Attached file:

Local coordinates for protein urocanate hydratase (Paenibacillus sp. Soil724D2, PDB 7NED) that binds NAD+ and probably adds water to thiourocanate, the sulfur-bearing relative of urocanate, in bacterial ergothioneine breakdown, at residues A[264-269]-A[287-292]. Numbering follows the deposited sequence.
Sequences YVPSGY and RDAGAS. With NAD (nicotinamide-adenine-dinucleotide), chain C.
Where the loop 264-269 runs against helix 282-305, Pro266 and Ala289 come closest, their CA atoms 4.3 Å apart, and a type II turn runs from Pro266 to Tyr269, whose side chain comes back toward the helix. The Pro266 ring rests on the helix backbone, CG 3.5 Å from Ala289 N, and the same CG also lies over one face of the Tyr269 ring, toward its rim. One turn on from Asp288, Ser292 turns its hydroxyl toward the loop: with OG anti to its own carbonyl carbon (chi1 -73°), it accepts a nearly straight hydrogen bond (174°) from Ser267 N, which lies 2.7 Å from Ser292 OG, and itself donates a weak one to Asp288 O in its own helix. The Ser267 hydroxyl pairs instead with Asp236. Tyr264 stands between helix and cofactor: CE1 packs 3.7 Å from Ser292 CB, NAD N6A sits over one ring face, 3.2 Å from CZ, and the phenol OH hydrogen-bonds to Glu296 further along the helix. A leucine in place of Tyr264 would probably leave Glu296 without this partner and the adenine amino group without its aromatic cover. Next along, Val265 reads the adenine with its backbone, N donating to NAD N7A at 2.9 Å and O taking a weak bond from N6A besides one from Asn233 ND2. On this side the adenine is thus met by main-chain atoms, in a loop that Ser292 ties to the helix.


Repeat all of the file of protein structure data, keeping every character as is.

Local coordinates for protein urocanate hydratase (Paenibacillus sp. Soil724D2, PDB 7NED) that binds NAD+ and probably adds water to thiourocanate, the sulfur-bearing relative of urocanate, in bacterial ergothioneine breakdown, at residues A[264-269]-A[287-292]. Numbering follows the deposited sequence.
Sequences YVPSGY and RDAGAS. With NAD (nicotinamide-adenine-dinucleotide), chain C.
Where the loop 264-269 runs against helix 282-305, Pro266 and Ala289 come closest, their CA atoms 4.3 Å apart, and a type II turn runs from Pro266 to Tyr269, whose side chain comes back toward the helix. The Pro266 ring rests on the helix backbone, CG 3.5 Å from Ala289 N, and the same CG also lies over one face of the Tyr269 ring, toward its rim. One turn on from Asp288, Ser292 turns its hydroxyl toward the loop: with OG anti to its own carbonyl carbon (chi1 -73°), it accepts a nearly straight hydrogen bond (174°) from Ser267 N, which lies 2.7 Å from Ser292 OG, and itself donates a weak one to Asp288 O in its own helix. The Ser267 hydroxyl pairs instead with Asp236. Tyr264 stands between helix and cofactor: CE1 packs 3.7 Å from Ser292 CB, NAD N6A sits over one ring face, 3.2 Å from CZ, and the phenol OH hydrogen-bonds to Glu296 further along the helix. A leucine in place of Tyr264 would probably leave Glu296 without this partner and the adenine amino group without its aromatic cover. Next along, Val265 reads the adenine with its backbone, N donating to NAD N7A at 2.9 Å and O taking a weak bond from N6A besides one from Asn233 ND2. On this side the adenine is thus met by main-chain atoms, in a loop that Ser292 ties to the helix.